So I was never going to PB that day, for someone of my caliber, a finish was the best to hope for. Not due to one thing but due to all the ‘little’ things. Not being very aero on the bike so the wind was hitting me hard, not comfortable on the bike so not concentrating, the head on wind on the bike, the heat, not refueling as much as I should on the bike so I hit the run empty. Then not knowing how to refuel (until Mark passed me and told me). And not realizing I wasn’t doing as bad a job as I thought.

There are some big learning’s from that day. I need to do an event and see what time I finish in. Not go into an event with a pre-determined target to achieve, because as soon as I miss a target ‘it’s all over’. My targets are always over optimistic, they never take into account the course profile, the temperature or how I feel on the day. They are x amount of time off the previous time because I (believe) am I supposed to get quicker every time I race.

Nutrition isn’t about knowing how many bars to eat – it’s about knowing what to take, when and in what conditions to change that strategy.

It’s also about the overall time. ‘Losing’ time at the feed stations but starting the run in good shape is better than saving 10 minutes by whizzing through feed stations and walking the first 10K of the run (taking 35 minutes longer).

It doesn’t all end with one bad period. 2 laps of the swim, 2 laps on the bike and 4 laps on the run. If I walk the first lap of the run, I had a bad first 10K so an average finish overall. Not a bad first lap, so what’s the point in doing the event it has been a balls up.

The biggest learning is to remember to respect IM races and these distances.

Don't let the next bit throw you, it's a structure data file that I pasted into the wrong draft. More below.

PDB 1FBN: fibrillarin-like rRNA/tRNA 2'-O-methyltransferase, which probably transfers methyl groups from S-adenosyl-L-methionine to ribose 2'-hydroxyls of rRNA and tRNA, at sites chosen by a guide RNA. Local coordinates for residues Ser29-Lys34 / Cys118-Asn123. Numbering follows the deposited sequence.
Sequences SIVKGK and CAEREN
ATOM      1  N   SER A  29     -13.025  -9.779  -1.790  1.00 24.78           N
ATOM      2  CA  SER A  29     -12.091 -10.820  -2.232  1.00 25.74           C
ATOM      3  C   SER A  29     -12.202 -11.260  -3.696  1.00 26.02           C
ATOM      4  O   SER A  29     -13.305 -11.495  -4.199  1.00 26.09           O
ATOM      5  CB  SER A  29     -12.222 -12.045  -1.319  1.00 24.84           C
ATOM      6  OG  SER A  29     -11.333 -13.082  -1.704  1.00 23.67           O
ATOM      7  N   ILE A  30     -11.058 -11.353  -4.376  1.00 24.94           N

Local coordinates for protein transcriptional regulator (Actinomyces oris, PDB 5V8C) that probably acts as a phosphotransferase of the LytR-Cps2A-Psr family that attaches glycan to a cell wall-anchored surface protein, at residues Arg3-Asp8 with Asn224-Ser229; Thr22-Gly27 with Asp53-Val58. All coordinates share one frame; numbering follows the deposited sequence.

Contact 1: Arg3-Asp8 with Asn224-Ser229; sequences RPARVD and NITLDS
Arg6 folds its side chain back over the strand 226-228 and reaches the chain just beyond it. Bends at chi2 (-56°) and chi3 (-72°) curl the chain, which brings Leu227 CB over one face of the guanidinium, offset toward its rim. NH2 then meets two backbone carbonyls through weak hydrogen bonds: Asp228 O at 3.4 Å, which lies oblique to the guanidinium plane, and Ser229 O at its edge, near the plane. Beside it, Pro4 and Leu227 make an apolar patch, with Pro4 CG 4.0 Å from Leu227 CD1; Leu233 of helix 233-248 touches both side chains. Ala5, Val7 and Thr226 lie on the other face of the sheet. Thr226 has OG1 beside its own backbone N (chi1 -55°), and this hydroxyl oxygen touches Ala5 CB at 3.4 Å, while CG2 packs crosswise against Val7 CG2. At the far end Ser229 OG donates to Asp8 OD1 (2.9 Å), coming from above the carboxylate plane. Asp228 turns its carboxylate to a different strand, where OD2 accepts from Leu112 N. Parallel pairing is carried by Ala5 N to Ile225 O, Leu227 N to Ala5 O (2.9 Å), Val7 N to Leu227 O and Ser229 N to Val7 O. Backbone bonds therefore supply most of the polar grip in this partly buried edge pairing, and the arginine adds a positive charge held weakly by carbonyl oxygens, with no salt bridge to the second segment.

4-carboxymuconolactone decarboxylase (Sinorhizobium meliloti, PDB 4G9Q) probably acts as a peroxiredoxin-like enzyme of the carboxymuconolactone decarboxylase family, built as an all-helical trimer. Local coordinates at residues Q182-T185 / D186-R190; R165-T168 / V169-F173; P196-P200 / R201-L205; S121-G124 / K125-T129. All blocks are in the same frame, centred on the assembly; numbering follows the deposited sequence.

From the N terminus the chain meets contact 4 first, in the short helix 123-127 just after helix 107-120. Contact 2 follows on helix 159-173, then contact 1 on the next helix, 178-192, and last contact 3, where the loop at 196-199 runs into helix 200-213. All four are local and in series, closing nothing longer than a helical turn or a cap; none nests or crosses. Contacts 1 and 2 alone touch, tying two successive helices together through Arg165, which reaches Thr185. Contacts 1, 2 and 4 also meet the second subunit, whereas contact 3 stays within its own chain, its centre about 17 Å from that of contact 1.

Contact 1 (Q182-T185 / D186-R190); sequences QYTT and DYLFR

As for what’s next – I don’t know. 48 hours ago I wasn’t ever doing another IM event. On the drive home yesterday that changed to not for a few years. If I am honest I didn’t enjoy the event. I don’t feel the sense of achievement I want to after all that training and build up.

I want to do more events I enjoy. I am getting the hang of 70.3 events now. Getting closer and closer to the sub 6 hours (current PB this year was 6 hrs 4 mins). I can do more of these a year than the one IM event per year. I did the Bewl Water Olympic distance and enjoyed that distance too. I am enjoying the training events more than the event I am training for.

So I think I want to race more at the 70.3 and Olympic distance races for next year. Keep the run and bike training high and leave the swimming to sort itself out.

Rayleigh 70.3, Weymouth Challenge half were always on the cards for 2016. Maybe Marlow 70.3 again, Bedford 70.3 again, the Cowman again, Bournemouth and/or Weymouth Olympic distance. Maybe even throw in a sprint distance or two?

Do stuff for a laugh with less pressure on myself than I have been putting on myself for the IM events. And then in a year or two see if another IM event is on the cards.

Finally a massive thankyou to my wife and number one supporter. For supporting me on the day and every day leading up to Vichy. Supporting an Ironman athlete is not a one day deal, they live the training with you and the highs and the lows with you. The holidays where you disappear on the bike for hours at a time, they wake to find an empty bed as you are training before the sun gets strong etc. 15 hours of analysis of what went wrong and what to do next in the car on the way home. I could go on but just to say Sam, thank you. x

Thanks for reading.

One thought on “IM Vichy”

  1. Reading this, you rock. Well done. You are abit of an inspiration. I can sense that the time would have hurt, but it is still a huge achievement.